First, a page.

Potassium: Reference and Dietary Sources

Abstract

In this article, we describe:

  • the major purposes of this specific nutrient in the human body, 
  • its experimentally confirmed health uses, 
  • conventional ways to estimate nutrient status,
  • nutrient’s toxicities and deficiencies,
  • experimentally confirmed and approved levels of the nutrient intake for different demographics,
  • dietary sources of the nutrient.

Introduction

Potassium, the most abundant intracellular cation, is an essential nutrient that is present in all body tissues and is required for normal cell function because of its role in maintaining intracellular fluid volume and transmembrane electrochemical gradients. Potassium has a strong relationship with sodium, the main regulator of extracellular fluid volume, including plasma volume. It is required for proper nerve transmission, muscle contraction, and kidney function.

About 90% of ingested potassium is absorbed and used to maintain its normal intracellular and extracellular concentrations. Potassium is excreted primarily in the urine, some is excreted in the stool, and a very small amount is lost in sweat. The kidneys control potassium excretion in response to changes in dietary intakes, and potassium excretion increases rapidly in healthy people after potassium consumption, unless body stores are depleted. The kidneys can adapt to variable potassium intakes in healthy individuals, but a minimum of 5 mmol (about 195 mg) potassium is excreted daily in urine. This, combined with other obligatory losses, suggests that potassium balance cannot be achieved with intakes less than about 400–800 mg/day.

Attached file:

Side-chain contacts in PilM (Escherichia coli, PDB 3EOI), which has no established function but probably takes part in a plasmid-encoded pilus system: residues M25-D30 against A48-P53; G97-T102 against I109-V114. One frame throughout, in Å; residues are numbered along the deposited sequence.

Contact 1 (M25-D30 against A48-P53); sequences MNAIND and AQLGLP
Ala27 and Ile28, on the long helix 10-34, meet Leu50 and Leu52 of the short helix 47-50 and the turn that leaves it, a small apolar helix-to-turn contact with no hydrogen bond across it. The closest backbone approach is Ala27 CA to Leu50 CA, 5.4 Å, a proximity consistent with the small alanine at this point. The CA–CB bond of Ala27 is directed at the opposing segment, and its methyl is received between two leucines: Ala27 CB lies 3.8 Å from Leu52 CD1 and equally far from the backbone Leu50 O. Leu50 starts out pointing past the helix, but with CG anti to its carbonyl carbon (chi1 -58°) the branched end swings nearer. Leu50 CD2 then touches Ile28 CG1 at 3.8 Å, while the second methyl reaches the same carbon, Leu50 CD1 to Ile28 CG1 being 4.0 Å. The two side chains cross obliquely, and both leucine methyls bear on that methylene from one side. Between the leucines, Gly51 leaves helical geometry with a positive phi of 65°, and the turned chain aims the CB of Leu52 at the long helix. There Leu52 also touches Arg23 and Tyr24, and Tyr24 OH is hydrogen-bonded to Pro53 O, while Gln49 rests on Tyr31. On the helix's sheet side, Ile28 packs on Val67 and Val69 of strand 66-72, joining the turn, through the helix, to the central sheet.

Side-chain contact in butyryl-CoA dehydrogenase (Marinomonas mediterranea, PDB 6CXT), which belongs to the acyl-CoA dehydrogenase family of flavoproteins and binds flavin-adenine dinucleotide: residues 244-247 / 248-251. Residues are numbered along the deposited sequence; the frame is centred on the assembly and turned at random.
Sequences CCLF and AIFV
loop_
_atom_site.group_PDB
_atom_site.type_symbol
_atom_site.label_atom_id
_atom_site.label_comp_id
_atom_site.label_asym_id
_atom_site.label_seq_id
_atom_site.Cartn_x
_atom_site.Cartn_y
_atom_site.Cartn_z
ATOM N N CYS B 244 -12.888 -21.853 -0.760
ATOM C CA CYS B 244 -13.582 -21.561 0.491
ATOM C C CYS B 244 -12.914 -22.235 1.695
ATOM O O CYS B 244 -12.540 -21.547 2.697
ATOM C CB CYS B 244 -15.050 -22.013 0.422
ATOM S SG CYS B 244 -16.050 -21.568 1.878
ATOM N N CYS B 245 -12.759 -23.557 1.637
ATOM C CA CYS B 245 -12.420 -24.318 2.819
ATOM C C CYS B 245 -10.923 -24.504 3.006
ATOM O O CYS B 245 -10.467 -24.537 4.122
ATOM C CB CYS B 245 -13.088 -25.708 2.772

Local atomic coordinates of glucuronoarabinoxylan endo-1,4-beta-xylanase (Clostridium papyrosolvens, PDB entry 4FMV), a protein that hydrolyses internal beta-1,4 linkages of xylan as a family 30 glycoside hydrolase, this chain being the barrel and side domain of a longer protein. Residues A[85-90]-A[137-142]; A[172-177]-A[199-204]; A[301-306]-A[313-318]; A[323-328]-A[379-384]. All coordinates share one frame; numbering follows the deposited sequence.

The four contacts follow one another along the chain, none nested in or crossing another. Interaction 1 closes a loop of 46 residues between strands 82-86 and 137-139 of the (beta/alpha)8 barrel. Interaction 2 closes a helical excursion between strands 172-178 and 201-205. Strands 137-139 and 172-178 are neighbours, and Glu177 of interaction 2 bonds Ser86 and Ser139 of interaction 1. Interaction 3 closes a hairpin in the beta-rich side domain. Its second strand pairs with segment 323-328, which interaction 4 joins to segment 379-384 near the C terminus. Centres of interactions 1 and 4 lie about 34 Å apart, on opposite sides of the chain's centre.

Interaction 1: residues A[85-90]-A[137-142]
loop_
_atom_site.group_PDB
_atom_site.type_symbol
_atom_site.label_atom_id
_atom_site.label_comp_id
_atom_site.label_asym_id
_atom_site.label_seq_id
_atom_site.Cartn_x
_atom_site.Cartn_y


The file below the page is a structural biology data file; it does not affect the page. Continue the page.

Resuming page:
Normal serum concentrations of potassium range from about 3.6 to 5.0 mmol/L and are regulated by a variety of mechanisms: diarrhea, vomiting. Kidney disease, use of certain medications, and other conditions can alter potassium excretion or cause transcellular potassium shifts resulting in hypokalemia (serum levels below 3.6 mmol/L) or hyperkalemia (serum levels above 5.0 mmol/L). Otherwise, in healthy individuals with normal kidney function, abnormally low or high blood levels of potassium are rare.

Assessing potassium status is not routinely done in clinical practice, and it is difficult to do because most potassium in the body is inside cells. Although blood potassium levels can provide some indication of potassium status, they often correlate poorly with tissue potassium stores. Other methods to measure potassium status include collecting balance data (measuring net potassium retention and loss); measuring the total amount of potassium or the total amount of exchangeable potassium in the body; and conducting tissue analyses (e.g., muscle biopsies), but all have limitations.

Insufficient potassium intakes can increase blood pressure, kidney stone risk, bone turnover, urinary calcium excretion, and salt sensitivity (meaning that changes in sodium intakes affect blood pressure to a greater than normal extent). Potassium inadequacy can occur with intakes that are below the AI but above the amount required to prevent hypokalemia. The following groups are more likely than others to have poor potassium status: people with inflammatory bowel diseases; people who use certain medications, including diuretics and laxatives; people with pica (persistent eating of non-nutritive substances, such as clay). Because of potassium’s wide-ranging roles in the body, low intakes can increase the risk of illness, examples include: hypertension and stroke; kidney stones; bone health; and blood glucose control and type 2 diabetes.